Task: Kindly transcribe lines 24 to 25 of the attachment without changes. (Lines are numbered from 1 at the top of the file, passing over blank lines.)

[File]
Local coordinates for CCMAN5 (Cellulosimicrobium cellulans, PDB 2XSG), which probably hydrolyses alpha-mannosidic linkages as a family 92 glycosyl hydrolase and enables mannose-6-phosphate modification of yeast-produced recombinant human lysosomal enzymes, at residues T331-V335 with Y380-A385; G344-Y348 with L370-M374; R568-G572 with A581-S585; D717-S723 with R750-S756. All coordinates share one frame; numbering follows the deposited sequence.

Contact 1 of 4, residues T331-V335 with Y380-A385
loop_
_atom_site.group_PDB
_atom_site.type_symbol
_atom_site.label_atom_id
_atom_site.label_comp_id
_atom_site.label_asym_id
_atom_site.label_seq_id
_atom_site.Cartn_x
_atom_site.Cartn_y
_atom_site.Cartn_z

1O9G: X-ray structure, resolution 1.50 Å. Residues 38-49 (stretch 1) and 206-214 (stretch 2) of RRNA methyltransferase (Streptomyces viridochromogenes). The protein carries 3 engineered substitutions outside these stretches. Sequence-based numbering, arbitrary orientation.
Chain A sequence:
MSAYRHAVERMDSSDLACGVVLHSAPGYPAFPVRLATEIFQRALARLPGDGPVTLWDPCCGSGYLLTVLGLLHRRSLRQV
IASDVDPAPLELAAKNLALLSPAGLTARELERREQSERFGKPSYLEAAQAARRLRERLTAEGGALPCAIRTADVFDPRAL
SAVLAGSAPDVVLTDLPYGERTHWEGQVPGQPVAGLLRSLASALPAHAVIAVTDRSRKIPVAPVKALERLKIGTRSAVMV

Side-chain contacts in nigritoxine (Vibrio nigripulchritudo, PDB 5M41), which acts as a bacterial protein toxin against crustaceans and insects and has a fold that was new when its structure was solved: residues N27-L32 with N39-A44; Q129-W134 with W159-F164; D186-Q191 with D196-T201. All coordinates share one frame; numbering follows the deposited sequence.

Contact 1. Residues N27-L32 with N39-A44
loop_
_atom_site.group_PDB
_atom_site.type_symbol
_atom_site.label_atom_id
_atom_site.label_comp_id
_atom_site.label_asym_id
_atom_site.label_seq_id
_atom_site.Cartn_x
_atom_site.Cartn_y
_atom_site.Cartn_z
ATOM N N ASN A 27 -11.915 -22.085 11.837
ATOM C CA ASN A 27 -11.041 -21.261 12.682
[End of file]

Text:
_atom_site.label_comp_id
_atom_site.label_asym_id